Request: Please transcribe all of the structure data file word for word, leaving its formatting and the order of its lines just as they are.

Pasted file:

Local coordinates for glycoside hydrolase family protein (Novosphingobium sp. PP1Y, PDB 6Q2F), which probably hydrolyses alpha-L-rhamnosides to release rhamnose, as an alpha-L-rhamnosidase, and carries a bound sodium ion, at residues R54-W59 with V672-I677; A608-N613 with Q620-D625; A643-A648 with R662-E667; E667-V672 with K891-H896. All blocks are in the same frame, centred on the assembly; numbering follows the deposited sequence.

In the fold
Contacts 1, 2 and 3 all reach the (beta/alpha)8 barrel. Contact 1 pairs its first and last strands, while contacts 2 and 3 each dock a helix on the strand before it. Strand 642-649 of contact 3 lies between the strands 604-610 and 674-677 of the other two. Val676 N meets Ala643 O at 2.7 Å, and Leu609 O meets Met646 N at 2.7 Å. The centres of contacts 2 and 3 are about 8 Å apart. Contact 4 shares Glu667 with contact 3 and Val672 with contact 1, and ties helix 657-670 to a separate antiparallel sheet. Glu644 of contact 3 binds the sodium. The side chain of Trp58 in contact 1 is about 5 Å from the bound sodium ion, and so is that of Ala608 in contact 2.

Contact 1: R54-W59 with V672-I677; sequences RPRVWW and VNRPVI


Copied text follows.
Local coordinates for glycoside hydrolase family protein (Novosphingobium sp. PP1Y, PDB 6Q2F), which probably hydrolyses alpha-L-rhamnosides to release rhamnose, as an alpha-L-rhamnosidase, and carries a bound sodium ion, at residues R54-W59 with V672-I677; A608-N613 with Q620-D625; A643-A648 with R662-E667; E667-V672 with K891-H896. All blocks are in the same frame, centred on the assembly; numbering follows the deposited sequence.

In the fold
Contacts 1, 2 and 3 all reach the (beta/alpha)8 barrel. Contact 1 pairs its first and last strands, while contacts 2 and 3 each dock a helix on the strand before it. Strand 642-649 of contact 3 lies between the strands 604-610 and 674-677 of the other two. Val676 N meets Ala643 O at 2.7 Å, and Leu609 O meets Met646 N at 2.7 Å. The centres of contacts 2 and 3 are about 8 Å apart. Contact 4 shares Glu667 with contact 3 and Val672 with contact 1, and ties helix 657-670 to a separate antiparallel sheet. Glu644 of contact 3 binds the sodium. The side chain of Trp58 in contact 1 is about 5 Å from the bound sodium ion, and so is that of Ala608 in contact 2.

Contact 1: R54-W59 with V672-I677; sequences RPRVWW and VNRPVI